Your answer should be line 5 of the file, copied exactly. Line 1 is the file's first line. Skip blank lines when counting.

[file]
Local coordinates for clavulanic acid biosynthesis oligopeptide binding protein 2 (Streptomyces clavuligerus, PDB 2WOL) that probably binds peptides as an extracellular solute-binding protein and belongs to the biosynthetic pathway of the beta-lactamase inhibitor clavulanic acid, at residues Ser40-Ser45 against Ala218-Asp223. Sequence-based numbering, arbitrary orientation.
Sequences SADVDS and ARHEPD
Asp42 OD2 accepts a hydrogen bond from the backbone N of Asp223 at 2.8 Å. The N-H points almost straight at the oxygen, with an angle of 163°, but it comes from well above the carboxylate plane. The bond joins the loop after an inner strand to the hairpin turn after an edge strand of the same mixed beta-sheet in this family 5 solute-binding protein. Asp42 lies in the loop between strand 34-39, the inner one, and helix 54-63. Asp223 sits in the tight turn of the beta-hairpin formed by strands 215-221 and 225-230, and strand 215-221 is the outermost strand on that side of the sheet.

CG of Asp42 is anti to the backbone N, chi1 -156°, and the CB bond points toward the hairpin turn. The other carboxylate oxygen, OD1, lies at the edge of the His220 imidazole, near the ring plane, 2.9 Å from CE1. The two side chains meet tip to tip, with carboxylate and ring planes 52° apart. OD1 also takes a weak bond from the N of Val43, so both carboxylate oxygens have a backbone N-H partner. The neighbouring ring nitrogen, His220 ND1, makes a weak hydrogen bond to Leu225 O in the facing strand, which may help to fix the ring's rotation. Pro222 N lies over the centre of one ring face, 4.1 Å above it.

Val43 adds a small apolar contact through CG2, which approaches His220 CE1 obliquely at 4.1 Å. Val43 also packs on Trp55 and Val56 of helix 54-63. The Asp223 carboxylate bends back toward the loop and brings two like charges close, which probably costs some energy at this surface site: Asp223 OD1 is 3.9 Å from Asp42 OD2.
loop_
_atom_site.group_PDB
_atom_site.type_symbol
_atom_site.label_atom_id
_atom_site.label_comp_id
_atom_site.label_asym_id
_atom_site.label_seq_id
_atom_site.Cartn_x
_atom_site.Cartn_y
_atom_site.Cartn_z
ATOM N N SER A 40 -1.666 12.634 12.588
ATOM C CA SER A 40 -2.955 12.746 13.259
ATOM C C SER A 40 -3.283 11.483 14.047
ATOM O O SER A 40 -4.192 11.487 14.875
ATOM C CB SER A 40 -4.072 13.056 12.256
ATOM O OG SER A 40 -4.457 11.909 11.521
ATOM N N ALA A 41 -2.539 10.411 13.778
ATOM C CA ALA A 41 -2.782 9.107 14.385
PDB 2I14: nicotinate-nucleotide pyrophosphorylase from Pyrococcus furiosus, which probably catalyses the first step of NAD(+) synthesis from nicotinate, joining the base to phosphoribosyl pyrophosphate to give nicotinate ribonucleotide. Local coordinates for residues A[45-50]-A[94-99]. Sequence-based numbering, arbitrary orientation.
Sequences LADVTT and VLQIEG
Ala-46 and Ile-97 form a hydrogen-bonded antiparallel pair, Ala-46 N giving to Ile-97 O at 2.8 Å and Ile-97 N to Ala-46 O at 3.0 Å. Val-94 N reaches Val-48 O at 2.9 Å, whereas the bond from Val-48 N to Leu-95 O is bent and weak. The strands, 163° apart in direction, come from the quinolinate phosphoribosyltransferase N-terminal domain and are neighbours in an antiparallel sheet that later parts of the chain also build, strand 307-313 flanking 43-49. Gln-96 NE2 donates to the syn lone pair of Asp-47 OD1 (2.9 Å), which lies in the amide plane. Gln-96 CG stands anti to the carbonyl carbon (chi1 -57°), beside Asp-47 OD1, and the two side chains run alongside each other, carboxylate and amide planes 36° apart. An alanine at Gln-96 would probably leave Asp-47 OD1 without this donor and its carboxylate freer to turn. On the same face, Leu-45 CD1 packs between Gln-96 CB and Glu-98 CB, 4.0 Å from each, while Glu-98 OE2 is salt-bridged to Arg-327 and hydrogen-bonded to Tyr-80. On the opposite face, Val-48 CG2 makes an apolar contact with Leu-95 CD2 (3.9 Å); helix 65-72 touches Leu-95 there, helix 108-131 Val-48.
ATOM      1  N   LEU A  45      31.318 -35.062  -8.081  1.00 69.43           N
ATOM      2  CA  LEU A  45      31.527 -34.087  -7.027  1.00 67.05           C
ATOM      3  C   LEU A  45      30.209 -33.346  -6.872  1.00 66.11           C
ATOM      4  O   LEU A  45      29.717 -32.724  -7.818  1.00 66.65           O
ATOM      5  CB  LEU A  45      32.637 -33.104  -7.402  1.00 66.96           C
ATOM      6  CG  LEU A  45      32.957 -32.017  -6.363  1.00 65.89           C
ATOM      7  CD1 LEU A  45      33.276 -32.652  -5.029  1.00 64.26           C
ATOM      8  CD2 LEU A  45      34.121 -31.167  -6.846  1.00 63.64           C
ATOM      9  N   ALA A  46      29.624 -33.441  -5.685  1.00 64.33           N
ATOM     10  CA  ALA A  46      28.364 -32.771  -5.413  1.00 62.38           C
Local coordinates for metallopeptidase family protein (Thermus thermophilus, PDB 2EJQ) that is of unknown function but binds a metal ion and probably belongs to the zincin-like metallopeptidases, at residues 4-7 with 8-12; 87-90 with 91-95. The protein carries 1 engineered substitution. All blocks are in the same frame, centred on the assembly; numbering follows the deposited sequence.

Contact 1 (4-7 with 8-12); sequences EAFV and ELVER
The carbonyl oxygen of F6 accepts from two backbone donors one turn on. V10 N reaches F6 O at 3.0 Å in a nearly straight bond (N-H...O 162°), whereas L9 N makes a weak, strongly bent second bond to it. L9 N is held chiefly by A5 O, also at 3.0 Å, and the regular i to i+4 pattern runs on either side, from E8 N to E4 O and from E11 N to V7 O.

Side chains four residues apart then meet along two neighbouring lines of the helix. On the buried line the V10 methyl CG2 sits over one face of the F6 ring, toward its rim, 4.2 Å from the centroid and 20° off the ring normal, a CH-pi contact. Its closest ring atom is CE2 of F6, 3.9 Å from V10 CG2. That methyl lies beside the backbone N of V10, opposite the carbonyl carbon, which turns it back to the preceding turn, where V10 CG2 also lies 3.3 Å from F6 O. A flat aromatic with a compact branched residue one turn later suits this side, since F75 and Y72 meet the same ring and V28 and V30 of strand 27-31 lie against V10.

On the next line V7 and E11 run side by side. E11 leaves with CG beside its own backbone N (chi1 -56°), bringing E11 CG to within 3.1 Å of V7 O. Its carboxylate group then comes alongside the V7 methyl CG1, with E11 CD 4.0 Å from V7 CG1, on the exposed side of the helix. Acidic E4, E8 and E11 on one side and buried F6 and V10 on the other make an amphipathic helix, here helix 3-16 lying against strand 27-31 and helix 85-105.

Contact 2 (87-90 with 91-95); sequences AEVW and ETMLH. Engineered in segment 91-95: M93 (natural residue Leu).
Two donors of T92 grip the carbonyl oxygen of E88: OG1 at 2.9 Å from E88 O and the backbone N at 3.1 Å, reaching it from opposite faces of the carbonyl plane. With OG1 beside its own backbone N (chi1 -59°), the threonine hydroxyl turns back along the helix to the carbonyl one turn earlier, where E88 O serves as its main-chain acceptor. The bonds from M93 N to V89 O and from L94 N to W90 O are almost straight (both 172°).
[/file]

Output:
Val43 adds a small apolar contact through CG2, which approaches His220 CE1 obliquely at 4.1 Å. Val43 also packs on Trp55 and Val56 of helix 54-63. The Asp223 carboxylate bends back toward the loop and brings two like charges close, which probably costs some energy at this surface site: Asp223 OD1 is 3.9 Å from Asp42 OD2.